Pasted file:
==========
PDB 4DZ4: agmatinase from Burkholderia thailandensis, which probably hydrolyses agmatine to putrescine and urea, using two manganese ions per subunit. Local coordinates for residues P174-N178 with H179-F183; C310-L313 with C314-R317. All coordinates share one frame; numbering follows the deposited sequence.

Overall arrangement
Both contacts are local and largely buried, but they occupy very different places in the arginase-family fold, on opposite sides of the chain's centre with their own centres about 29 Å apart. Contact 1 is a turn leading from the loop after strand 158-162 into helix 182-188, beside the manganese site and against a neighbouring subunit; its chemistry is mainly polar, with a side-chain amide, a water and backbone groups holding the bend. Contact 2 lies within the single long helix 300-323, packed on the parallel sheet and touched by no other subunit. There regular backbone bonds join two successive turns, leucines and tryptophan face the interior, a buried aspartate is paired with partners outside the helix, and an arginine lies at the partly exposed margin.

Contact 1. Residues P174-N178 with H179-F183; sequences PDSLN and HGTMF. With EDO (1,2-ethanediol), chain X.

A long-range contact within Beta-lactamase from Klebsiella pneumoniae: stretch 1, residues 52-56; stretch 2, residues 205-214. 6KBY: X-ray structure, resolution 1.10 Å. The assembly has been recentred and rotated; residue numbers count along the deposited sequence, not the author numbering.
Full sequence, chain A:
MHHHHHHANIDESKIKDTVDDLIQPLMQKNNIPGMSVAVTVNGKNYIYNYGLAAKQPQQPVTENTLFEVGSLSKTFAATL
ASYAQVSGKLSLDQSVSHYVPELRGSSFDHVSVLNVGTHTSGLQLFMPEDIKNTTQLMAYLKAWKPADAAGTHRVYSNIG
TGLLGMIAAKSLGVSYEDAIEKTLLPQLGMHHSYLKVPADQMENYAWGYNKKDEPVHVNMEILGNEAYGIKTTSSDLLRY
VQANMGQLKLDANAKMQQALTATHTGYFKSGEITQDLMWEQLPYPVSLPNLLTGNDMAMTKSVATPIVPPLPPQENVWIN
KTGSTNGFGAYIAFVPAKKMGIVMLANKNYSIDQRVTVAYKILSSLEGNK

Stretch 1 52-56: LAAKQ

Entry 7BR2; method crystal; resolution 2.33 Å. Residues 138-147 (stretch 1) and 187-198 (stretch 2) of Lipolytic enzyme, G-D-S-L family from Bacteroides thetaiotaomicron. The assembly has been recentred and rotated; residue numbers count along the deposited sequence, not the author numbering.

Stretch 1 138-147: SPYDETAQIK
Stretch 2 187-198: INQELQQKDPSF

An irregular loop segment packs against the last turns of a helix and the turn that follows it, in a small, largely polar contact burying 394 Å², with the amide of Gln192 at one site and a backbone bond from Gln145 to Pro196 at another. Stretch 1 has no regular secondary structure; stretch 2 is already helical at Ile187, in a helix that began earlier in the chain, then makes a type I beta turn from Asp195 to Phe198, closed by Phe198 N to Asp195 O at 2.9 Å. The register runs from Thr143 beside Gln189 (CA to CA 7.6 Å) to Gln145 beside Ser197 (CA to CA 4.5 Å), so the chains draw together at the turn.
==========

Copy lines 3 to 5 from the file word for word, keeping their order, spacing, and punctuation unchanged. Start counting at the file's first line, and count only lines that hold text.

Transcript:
Both contacts are local and largely buried, but they occupy very different places in the arginase-family fold, on opposite sides of the chain's centre with their own centres about 29 Å apart. Contact 1 is a turn leading from the loop after strand 158-162 into helix 182-188, beside the manganese site and against a neighbouring subunit; its chemistry is mainly polar, with a side-chain amide, a water and backbone groups holding the bend. Contact 2 lies within the single long helix 300-323, packed on the parallel sheet and touched by no other subunit. There regular backbone bonds join two successive turns, leucines and tryptophan face the interior, a buried aspartate is paired with partners outside the helix, and an arginine lies at the partly exposed margin.

Contact 1. Residues P174-N178 with H179-F183; sequences PDSLN and HGTMF. With EDO (1,2-ethanediol), chain X.

A long-range contact within Beta-lactamase from Klebsiella pneumoniae: stretch 1, residues 52-56; stretch 2, residues 205-214. 6KBY: X-ray structure, resolution 1.10 Å. The assembly has been recentred and rotated; residue numbers count along the deposited sequence, not the author numbering.